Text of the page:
Geoform is an online scholarly resource and curatorial project whose focus is the use of geometric form and structure in contemporary abstract art being made by artists from around the world.
Geoform explores, documents and celebrates the rich diversity of style and aesthetic intent that characterizes this broad vein of contemporary non-objective abstraction. Such diversity attests to the profound resonance that geometric form and structure have had for people across time and place.
Geoform is edited by an artist, Julie Karabenick, and has been online since May, 2005.
Julie Karabenick talked to Eleni Zymaraki Tzorzi.
E.Z. You are the curator of the online project called Geoform.
What exactly is Geoform?
What is the concept behind it and its purposes?
As I say on the site, the purposes of Geoform are to explore and celebrate the use of geometric form and structure in contemporary abstract art from around the world. My idea was to create an online scholarly and educational platform to share all the wonderful geometrically-based art I was seeing in my personal research begun in the 1990s. I also decided that I wanted to do some very in-depth interviews with some of the participating artists, to show the evolution of their work over time and discuss with them their ideas about the use of geometric form and structure in their artwork.
E.Z. Why is geometric, non-objective art so important to you?
For most of my adult life, I have been very attracted to geometric form. Before beginning to seriously investigate geometric form in fine art, I was drawn to it in a variety of domains—in the rock art and monuments of prehistoric peoples, in the ornamentation and decoration found in the artifacts and adornments of both ancient civilizations and in contemporary society. I found both the ubiquity and the great expressive power of geometric forms intriguing. As geometric forms began to creep into my own art some 25 years ago, I hoped to expand my appreciation of the use of geometric form by contemporary artists by allowing participating artist to contribute a statement about their aesthetic intents as well as showing images of their work.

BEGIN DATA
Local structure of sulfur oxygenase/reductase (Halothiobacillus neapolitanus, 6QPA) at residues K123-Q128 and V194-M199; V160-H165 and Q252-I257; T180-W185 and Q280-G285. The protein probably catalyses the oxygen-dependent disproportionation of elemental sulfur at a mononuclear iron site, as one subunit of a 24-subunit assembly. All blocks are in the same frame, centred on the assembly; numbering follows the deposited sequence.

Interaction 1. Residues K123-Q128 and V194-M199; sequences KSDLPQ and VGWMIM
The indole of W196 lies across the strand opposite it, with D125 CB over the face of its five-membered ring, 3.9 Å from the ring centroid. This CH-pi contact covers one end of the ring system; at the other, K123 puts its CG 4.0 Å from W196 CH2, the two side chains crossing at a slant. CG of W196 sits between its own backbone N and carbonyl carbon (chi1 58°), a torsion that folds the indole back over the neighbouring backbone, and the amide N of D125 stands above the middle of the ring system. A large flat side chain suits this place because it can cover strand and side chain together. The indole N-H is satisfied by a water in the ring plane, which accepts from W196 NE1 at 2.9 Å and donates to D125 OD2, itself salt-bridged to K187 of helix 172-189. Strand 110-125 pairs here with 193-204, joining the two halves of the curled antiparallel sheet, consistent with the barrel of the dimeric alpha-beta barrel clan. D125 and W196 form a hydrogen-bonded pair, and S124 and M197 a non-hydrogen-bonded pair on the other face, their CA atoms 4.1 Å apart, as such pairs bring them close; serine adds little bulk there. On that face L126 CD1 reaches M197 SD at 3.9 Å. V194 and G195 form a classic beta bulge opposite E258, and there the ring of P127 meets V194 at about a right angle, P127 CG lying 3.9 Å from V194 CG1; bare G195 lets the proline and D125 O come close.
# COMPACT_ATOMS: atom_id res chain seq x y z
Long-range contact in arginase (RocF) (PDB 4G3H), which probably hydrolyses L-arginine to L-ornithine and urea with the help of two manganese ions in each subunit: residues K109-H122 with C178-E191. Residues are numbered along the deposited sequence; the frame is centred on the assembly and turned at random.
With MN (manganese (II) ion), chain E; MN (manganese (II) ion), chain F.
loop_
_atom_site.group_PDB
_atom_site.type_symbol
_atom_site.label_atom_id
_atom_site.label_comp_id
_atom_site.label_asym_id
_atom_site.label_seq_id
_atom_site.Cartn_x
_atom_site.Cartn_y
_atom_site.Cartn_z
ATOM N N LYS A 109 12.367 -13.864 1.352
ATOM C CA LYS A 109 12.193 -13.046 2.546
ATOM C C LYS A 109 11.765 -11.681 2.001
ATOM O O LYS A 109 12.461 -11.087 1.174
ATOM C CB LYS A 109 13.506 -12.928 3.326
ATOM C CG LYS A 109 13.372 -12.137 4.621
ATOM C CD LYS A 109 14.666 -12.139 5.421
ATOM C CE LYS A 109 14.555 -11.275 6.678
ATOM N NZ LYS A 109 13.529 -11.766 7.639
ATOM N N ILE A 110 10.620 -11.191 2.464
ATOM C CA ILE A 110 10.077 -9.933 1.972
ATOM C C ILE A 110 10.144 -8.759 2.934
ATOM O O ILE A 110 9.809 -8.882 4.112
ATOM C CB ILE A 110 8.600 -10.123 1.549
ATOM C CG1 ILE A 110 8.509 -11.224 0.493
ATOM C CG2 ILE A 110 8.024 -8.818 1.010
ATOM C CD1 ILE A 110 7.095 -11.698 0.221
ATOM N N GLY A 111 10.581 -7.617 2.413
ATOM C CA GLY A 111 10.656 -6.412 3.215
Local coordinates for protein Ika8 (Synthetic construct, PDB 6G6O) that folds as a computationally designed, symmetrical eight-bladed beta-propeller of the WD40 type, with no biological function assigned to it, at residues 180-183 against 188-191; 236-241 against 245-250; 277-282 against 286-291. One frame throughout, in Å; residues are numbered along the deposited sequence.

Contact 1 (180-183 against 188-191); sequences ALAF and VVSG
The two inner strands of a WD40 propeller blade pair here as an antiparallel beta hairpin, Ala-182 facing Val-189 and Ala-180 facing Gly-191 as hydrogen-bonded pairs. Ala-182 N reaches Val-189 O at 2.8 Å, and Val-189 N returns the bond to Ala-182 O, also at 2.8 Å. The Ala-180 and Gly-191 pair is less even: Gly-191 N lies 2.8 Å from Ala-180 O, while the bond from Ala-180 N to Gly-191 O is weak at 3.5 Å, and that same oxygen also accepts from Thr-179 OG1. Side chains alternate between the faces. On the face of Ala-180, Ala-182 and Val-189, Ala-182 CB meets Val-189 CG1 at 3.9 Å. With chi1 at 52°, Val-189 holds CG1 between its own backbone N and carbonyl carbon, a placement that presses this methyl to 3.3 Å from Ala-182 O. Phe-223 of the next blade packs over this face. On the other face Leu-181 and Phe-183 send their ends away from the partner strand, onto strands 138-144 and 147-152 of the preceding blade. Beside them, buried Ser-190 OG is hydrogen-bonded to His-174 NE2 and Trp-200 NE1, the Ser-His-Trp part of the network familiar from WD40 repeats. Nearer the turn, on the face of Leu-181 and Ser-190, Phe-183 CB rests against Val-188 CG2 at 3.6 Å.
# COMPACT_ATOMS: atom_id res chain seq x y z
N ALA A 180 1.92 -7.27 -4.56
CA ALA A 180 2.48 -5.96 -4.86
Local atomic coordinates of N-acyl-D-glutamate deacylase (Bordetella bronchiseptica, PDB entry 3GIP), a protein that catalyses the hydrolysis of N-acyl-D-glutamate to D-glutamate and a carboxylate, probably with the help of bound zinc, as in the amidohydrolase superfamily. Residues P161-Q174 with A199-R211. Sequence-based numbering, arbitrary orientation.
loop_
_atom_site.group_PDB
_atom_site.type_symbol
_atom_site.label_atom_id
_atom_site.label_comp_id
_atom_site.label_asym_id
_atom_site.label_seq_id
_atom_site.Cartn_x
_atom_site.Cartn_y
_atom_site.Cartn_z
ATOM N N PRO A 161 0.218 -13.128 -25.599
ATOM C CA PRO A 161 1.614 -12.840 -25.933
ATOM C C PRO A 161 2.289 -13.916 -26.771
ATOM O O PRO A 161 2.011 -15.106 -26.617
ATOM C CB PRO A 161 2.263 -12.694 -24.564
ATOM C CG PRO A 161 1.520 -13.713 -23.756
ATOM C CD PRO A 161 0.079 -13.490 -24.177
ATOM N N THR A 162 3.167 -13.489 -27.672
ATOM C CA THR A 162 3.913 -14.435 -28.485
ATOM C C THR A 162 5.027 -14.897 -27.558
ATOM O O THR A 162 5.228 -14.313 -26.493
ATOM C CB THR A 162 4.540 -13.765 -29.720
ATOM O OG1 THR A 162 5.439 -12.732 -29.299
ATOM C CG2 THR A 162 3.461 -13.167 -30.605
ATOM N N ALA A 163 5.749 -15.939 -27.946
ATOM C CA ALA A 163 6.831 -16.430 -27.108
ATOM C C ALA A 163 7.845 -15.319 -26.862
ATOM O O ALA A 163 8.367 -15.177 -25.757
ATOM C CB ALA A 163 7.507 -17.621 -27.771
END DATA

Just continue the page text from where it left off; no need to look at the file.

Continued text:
E.Z. By which criteria do you choose the artists participating in Geoform? how many are presented at Geoform so far?
To date there are over 300 artists from 31 countries taking part in Geoform. My criteria for selecting artists are various and subjective. I am always interested in identifying artists who have worked with geometric form for a number of years, perhaps even throughout their entire careers. I also look for variety in the work I present, both in terms of visual appearance and the stated interests and intentions of its creators. Thus you may find work that reflects an interest in astronomy, architecture, biology, sacred geometry, or religion—from microcosm to macrocosm. There are artists who use geometric form to explore color relations or the nature of space. Others use it to explore internal states and feelings. Some artists aim for a highly non-objective presentation and focus on formal concerns. Others create work that is high allusive. Some of the work is remarkably reductive; other work is equally complex. The fact that artists of different backgrounds, geographic locations and interests come to geometric form for self-expression is endlessly fascinating to me.
E.Z. You have studied psychology; is there a possible connection between these two fields, psychology and geometric abstract art?
I believe that many psychologists—for example those interested in the workings of the visual system, in how we organize space and our environments, in our judgments of beauty, in the workings of the brain—often focus on geometric form. And many of the artists taking part in Geoform are intrigued by why these forms are so compelling to artists and what this might mean about how we perceive and understand both ourselves and the world around us. Personally, my training in psychology has inclined me to ask a lot of “why” questions, and the Geoform project allows me to address such questions on a case by case, artist by artist basis.
E.Z. What are your future aspirations about Geoform?
Although I have no aspirations to try to be encyclopedic about my endeavor, I do want to continue to invite more artists to take part in Geoform. I’m especially interested in increasing the number of non-US artists taking part, of showing the work of artists from countries not yet represented on Geoform, and this is becoming easier as more and more artists and galleries seek a presence on the web. When I began this project over a decade ago, I was working largely from print sources, but now my access to artistic endeavors from around the world has vastly increased.
E.Z. What are your five favorite artists presented so far at Geoform?
It is really not possible for me to name five favorite artists. I am highly attracted to and interested in the work of all the artists shown on the site; that is why I have invited them to take part. I will say that I do take particular pleasure in the interviews I have conducted—over 40 to date. In most of these interviews, I am able to delve deeply into the ideas and practices of artists who have devoted very considerable amounts of time to the exploration of geometric form.
Julie Karabenick, http://juliekarabenick.com